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Art Quotes

 
 
JLNobody
 
  1  
Reply Sat 9 Apr, 2005 10:08 am
Thanks, Miklos. Could we not also say that we re-arrrange? And, of course, our arrangements are creative acts. But Yourcenar is right to say that all the materials we use for creative (re)arrangement pre-exist us. We certainly could not do much had we not been born into a society with a history and culture.
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shepaints
 
  1  
Reply Wed 13 Apr, 2005 08:12 am
"Artistic growth is, more than it is anything else,
a refining of the sense of truthfulness. The stupid
believe that to be truthful is easy; only the artist,
the great artist, knows how difficult it is."

Willa Sibert Cather 1876-1947
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JLNobody
 
  1  
Reply Wed 22 Jun, 2005 05:10 pm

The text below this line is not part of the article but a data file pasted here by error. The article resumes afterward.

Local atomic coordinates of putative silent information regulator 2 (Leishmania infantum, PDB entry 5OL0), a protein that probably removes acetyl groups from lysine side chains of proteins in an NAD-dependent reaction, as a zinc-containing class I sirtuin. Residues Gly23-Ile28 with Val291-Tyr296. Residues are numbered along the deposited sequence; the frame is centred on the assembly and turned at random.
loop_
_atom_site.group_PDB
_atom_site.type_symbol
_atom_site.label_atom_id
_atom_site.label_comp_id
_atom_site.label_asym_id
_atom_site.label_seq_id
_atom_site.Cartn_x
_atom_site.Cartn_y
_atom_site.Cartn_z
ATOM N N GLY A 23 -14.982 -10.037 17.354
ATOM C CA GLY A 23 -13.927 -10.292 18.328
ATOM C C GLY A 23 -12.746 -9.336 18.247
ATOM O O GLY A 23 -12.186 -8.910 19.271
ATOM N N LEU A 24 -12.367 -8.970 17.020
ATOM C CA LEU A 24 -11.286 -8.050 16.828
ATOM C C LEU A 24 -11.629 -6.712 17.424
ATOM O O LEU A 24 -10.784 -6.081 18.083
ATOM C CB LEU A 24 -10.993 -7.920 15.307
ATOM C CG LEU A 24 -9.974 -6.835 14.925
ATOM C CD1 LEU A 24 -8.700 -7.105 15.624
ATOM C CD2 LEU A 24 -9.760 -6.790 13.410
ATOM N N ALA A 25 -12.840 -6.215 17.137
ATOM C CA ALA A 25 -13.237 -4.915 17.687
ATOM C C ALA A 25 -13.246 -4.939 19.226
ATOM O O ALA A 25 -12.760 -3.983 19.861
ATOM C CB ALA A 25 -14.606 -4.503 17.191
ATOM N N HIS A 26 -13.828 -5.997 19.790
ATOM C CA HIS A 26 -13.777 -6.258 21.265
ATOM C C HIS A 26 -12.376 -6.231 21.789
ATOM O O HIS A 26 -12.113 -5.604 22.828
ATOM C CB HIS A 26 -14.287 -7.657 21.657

A critique of purely conceptual art. In the April 15, 2002 edition of the New Yorker, Richard Benson, (the then Dean of Yale's School of Art) said that "There's a lot of conceptual art around today because it's easy. It's much easier to think about something than to make something. But the absolute fundamental core of art is that you can't know ahead of time what the thing you're making is going to become. To me, you can't have the thing in your mind become clear without giving birth to a physical thing."
This is my core realization: I never know what my work will be like until it is finished, i.e., until it is realized concretely. Most of the ideas I start out with end up surpassed by the reality of the final "product."
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Vivien
 
  1  
Reply Thu 23 Jun, 2005 07:25 am
bookmark
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xprmntr2
 
  1  
Reply Tue 26 Jul, 2005 06:10 pm
JoanneDorel wrote:
The first virtue of a painting is to be a feast for the eyes.----Delacroix


ossobuco wrote: